Sharon Lockhart, Goshogaoka, 1997 (still); image: courtesy Sharon Lockhart



Saturday, Feb 18, 2017

3 p.m.

Sharon Lockhart’s film portrays the exercise routines of a girls’ basketball team in suburban Japan in six uninterrupted, ten-minute takes. As it unfolds, the drills reveal themselves to be subtly choreographed, creating a mesmerizing reflection on the musical, theatrical, and documentary qualities of cinema. With its elegant transformation of everyday movements into dance, Lockhart’s film simultaneously engages the traditions of experimental film, postmodern dance, and visual ethnography.

“At the time I was looking for ways to make an ethnographic film while on a residency in Japan. I was considering the ways cultures look at each other and also thinking about movement and reading about the pioneers of postmodern dance. After encountering the girls’ basketball team at this high school I thought that all the parts fit together perfectly. Their activities were themselves an interpretation of American culture, so I knew that interpretive models would be foregrounded.” — Sharon Lockhart, Goshogoaka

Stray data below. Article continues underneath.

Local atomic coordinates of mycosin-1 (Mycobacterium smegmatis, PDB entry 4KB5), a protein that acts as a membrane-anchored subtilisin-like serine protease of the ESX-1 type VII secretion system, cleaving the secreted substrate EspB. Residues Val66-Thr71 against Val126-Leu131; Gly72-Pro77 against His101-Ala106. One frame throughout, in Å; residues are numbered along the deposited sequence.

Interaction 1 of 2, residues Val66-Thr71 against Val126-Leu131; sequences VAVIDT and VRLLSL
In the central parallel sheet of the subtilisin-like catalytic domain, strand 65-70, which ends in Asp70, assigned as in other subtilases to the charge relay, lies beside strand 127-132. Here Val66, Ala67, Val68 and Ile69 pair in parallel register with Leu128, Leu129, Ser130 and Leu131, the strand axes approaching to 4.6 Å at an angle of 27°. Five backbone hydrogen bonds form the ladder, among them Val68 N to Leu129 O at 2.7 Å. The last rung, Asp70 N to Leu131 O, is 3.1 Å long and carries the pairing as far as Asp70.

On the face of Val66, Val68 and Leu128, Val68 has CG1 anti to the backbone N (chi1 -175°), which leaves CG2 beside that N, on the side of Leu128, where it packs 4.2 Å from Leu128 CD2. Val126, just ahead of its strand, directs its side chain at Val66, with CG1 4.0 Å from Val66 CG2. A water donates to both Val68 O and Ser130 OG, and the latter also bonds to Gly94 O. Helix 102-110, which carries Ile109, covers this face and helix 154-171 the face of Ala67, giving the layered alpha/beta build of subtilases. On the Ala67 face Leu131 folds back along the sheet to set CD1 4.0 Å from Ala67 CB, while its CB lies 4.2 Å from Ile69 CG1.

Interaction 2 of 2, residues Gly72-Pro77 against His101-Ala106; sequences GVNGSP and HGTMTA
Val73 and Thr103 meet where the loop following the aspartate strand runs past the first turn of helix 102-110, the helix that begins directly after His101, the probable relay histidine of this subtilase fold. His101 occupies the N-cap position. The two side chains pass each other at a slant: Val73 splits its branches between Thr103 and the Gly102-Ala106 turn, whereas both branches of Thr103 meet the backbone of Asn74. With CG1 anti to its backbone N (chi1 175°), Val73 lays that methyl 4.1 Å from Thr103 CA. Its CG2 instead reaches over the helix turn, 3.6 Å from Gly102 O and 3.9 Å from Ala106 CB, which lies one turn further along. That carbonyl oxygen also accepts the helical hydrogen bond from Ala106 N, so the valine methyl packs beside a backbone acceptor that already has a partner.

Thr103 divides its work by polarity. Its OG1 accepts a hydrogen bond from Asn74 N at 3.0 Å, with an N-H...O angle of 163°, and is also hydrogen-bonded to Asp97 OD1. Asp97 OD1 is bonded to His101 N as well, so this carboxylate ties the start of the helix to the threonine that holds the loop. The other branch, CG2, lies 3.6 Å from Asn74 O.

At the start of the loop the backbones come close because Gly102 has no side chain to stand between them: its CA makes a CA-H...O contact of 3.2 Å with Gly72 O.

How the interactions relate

Film Details

Country: USA/Japan
Language: Japanese

Year: 1997

Running time: 63 min
Format: 16mm
Director: Sharon Lockhart
Cinematographer: Tatsuo Suzuki
Editor: Roderick Donahue
Print Source: Sharon Lockhart

Films and schedules may be subject to change.

Modern Cinema’s Founding Supporters are Carla Emil and Rich Silverstein. Generous support is provided by Nion T. McEvoy and the Susan Wildberg Morgenstein Fund. Additional support is provided by Becky Draper.